Home is Where

I sat at the coffeeshop downstairs yesterday morning. A coffeeshop in Singapore is not like the coffeeshops in the United States. It is not air-conditioned or modern. It is a rustic gem. Only a few are left relatively untouched by Singapore's race to mini-superpower status.
I've always wanted to go to Paris and sit at a caf&eacute;. It is all <a href="">Sabrina</a>'s fault. Sabrina's pretty much my favourite movie of all time for the longest time now.
<blockquote>For months, no longer than that, a year, I sat at a caf&eacute; and wrote nonsense in a journal. And then it wasn't nonsense. I found myself in Paris.</blockquote>
Lines like these, combined with a soothing soundtrack, etches in my mind the utopia that is found in the proverbial greener grass.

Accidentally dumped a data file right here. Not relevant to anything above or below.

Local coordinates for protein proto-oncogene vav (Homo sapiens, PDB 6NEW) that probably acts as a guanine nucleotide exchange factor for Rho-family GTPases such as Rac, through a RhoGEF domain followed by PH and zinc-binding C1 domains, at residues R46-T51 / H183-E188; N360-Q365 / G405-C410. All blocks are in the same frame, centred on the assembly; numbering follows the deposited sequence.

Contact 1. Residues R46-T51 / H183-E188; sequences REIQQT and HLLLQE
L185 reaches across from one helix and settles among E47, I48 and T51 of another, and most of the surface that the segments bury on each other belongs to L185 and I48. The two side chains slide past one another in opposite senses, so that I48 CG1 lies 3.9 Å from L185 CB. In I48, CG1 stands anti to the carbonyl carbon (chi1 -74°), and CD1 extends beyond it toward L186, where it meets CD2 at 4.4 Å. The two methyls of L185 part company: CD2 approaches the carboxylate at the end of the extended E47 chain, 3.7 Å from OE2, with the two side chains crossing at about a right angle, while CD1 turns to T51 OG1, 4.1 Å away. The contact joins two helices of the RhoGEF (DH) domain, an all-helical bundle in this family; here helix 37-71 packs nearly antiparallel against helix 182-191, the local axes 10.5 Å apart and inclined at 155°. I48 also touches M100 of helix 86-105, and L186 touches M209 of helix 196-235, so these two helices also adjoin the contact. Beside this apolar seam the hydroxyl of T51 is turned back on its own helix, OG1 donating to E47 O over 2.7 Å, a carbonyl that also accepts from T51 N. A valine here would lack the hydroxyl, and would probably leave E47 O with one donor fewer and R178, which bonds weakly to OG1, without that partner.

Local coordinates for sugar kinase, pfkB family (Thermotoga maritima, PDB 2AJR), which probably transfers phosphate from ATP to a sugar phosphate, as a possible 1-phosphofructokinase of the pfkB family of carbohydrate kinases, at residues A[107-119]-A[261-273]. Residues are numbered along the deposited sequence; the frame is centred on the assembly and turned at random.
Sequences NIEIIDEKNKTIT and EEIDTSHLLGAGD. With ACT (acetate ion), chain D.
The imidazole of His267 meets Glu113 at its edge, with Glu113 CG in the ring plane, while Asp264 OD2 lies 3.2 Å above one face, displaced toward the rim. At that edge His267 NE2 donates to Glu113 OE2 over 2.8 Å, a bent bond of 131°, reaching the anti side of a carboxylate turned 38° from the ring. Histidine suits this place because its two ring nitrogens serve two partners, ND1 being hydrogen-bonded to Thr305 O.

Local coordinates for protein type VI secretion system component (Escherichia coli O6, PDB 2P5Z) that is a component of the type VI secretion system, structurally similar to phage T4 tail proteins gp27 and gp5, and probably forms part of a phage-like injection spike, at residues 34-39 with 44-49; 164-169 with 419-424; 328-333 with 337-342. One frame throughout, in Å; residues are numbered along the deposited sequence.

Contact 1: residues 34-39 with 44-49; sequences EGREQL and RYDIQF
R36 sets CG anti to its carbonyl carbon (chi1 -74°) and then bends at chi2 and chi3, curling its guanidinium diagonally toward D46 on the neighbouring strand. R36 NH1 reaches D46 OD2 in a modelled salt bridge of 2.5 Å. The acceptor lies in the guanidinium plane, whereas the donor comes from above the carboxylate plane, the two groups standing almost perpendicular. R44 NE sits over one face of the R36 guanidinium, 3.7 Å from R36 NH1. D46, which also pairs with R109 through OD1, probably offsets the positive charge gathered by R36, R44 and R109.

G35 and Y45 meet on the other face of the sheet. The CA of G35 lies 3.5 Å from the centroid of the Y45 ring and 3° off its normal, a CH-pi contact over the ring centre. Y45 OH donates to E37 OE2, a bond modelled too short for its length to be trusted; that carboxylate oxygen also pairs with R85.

Here I am, sitting beside a rather busy road at 7 in the morning. Across the road a hole half a mile deep continues to get dug. A spiffy new train station is to be built there. In a corner of the coffeeshop a deranged man talks to himself. He does this every morning. I order my breakfast, half-hoping that if I wished hard enough, I'd find myself sitting along a river in Paris. Doesn't happen.
Breakfast arrives. Roti prata (Indian bread) with curry on the side. As I sink my teeth into its flaky crust a slow transformation takes place. The hole in the ground and the deranged man stop being items on a complaint list and become characters in my mental explorations.
Who brings the deranged man here? When does he leave? Who are the foreign (mostly Bangladeshi) workers who toil all day and night, depriving me of good sleep? Where are their famlies?
For all my life I've sat at coffeeshops like these, never really seeing things with a tourist's curious eye. And suddenly it was not nonsense. You could say that I found myself in prata and a bowl of curry.

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